Tiffany’s – All that Glitters is the High End US Consumer, and Foreign Buyers

One of our long held thesis is the bifurcation of American society. [Dec 2007: Do the Bottom 80% of Americans Stand a Chance?] This will become a larger and larger theme as the we go forward as globalization hollows out the U.S. middle class, creating more of a chasm between the top and the bottom. Perhaps we need to start calling this the plebeian class of America.

The plebs were the general body of Roman citizens (as distinguished from slaves) in Ancient Rome, consisting of about 93-95% of the Ancient Roman population. They were distinct from the higher order of the patricians.

A member of the plebs was known as a plebeian (Latin: plebeius). This term is used today to refer to one who is or appears to be of the middle or lower order

What’s good for corporation (our patricians) is no longer very good for (domestic) labor as the global labor pool expands by a few tens of million each year. Arbitrage the globe for lower labor costs, while retaining capital and profits in fewer and fewer hands i.e. capitalism made perfect…. we all win here. What that says for our (domestic) society long term is a different discussion (fascinating article in Time magazine on how the lower tranches of U.S. society no longer can really afford to wed), but for investment purposes it means some very simple things. Focus on names that cater to the high end or low end (look at the charts of dollar stores the past few years as an example). It’s not just me developing entire investing themes around this, the investment banks are on the case as well – so to ignore or deny it is foolish. [Sep 7, 2009: Citigroup – America, a Modern Day Plutonomy]

While the disaster that was 2008 to mid 2009, put some hurt to the high end – we seem to be back to business as usual in the upper tranche of society as all the king’s horses (and men) have made sure the largest campaign contributors continue in the gilded life. Increasing wealth overseas – especially of the Asian kind – will also help those American retailers who have cache. Tiffany’s (TIF) is one such brand – with a chart I’ve been admiring for a few months but failed to pull the trigger on.

The company reported last night – and the recession is now an afterthought for this niche of society. With the flagship store near the beating heart of the U.S. oligarchy, and increasing awareness overseas Tiffany’s is in the perfect groove.

Via AP:

Strong sales of higher priced jewelry like engagement rings and diamonds in the U.S. and overseas helped Tiffany & Co.’s third-quarter net income rise 27 percent, another sign luxury spending is rebounding quicker than other areas.

The jewelry maker famous for its iconic turquoise box also on Wednesday forecast a strong holiday season and raised its yearly guidance well above expectations.

Reversing a trend seen during the recession, sales of items under $500, such as silver jewelry, declined, but most other product categories, including fine jewelry, designer jewelry and engagement rings, increased. (sales under $500 are for the plebs of society!)

Net income rose to $55.1 million, or 43 cents per share, from $43.3 million, or 34 cents per share. Excluding costs related to a pending move of headquarters staff, net income was 46 cents per share. That beat analyst expectations of 37 cents per share, according to a poll by Thomson Reuters.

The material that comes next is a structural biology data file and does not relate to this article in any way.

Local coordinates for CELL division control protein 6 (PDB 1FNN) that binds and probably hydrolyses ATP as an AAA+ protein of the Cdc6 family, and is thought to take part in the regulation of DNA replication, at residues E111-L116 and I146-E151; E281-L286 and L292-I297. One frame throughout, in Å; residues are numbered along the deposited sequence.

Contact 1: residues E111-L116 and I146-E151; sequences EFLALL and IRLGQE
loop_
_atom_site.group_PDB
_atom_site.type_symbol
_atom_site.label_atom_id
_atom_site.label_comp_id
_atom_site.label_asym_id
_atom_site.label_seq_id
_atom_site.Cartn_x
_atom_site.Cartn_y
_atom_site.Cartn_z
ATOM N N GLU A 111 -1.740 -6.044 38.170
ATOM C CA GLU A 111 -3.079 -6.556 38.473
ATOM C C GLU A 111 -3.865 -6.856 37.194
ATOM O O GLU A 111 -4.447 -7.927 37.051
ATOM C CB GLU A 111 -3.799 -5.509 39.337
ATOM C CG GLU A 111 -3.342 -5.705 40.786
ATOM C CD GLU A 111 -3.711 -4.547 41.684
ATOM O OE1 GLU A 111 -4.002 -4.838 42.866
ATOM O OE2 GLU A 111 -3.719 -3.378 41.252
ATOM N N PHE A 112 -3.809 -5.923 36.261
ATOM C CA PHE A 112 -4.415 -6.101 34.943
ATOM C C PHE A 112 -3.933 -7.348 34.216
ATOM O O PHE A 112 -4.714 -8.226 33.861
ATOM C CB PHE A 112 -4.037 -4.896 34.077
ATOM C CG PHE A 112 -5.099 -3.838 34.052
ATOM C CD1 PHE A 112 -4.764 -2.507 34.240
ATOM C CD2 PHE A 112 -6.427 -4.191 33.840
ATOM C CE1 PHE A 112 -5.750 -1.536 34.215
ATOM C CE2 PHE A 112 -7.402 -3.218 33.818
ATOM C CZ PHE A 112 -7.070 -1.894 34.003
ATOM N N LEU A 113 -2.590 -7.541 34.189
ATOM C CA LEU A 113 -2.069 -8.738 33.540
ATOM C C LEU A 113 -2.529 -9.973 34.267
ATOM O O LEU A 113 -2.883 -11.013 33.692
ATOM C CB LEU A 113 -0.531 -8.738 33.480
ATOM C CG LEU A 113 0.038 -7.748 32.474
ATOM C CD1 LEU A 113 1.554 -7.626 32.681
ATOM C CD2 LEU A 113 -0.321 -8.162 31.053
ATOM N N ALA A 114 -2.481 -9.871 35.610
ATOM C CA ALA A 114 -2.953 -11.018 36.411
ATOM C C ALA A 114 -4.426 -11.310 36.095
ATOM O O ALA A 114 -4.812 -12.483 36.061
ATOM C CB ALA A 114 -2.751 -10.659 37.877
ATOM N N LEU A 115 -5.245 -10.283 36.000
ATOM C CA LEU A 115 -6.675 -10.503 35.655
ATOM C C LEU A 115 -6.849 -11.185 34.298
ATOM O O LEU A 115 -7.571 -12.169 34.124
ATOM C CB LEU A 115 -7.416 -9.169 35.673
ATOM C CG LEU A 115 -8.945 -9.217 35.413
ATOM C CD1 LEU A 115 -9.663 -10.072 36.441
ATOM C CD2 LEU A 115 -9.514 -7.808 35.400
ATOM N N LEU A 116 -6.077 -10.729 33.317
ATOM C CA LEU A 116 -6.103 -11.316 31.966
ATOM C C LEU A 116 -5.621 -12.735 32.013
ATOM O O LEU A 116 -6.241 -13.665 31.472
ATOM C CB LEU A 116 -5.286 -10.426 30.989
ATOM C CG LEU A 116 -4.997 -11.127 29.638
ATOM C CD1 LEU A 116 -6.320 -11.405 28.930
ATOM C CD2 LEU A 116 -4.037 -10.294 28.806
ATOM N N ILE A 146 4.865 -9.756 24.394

Revenue rose 14 percent to $681.7 million. Analysts expected $652.8 million.

Revenue in the U.S., Canada, Mexico and Brazil, which accounts for about half of Tiffany’s business, rose 9 percent. Revenue rose 24 percent in the Asia-Pacific region, 22 percent in Europe and 12 percent in Japan.

Revenue in stores open at least a year rose 7 percent.

CEO Michael Kowalski said revenue was helped by new stores. The company has opened 6 so far this year. New products such as yellow diamonds and a leather goods collection also helped.

“We are now a few weeks into the all-important two-month holiday season and sales growth is exceeding our expectations, although the majority of the holiday season is certainly still ahead of us,” he said.

Tiffany raised its full-year earnings outlook to $2.72 to $2.77 per share from $2.60 to $2.65. Analysts expect $2.64 per share.

Tiffany, which raised prices earlier this year, said it would raise prices again early next year to offset rising costs of diamonds and precious metal like gold, platinum and silver.

Pricing power? Priceless.

Via Bloomberg – some product line expansion to boot.

The jeweler, led by Chief Executive Officer Michael Kowalski, introduced its first handbag collection in 20 years in September to extend the Tiffany brand. Other new accessories include men’s briefcases, purses, wallets and business-card holders.

The company operated 225 stores at the end of the third quarter, 10 more than last year, with six being added in the Asia-Pacific region.

Go East young man!

Disclosure: No position

About Mark Hanna 542 Articles

Affiliation: Hanna Capital, LLC

Mark Hanna is President and Owner of Hanna Capital, LLC, a registered investment advisory firm. Mark has been a follower of markets since the late 80s, with a focus on individual equities since the mid 90s. He has been a well known commentator in the financial blogosphere for the past 5 years, following a career in corpoporate finance and accounting. Mark attended the University of Michigan where he graduated with a degree in Economics.

As an avid reader, Market Montage is the personal blogging site for Mark to share his views on economics, markets, and the like. Occasional cynicism and wit shall be deployed in his postings.

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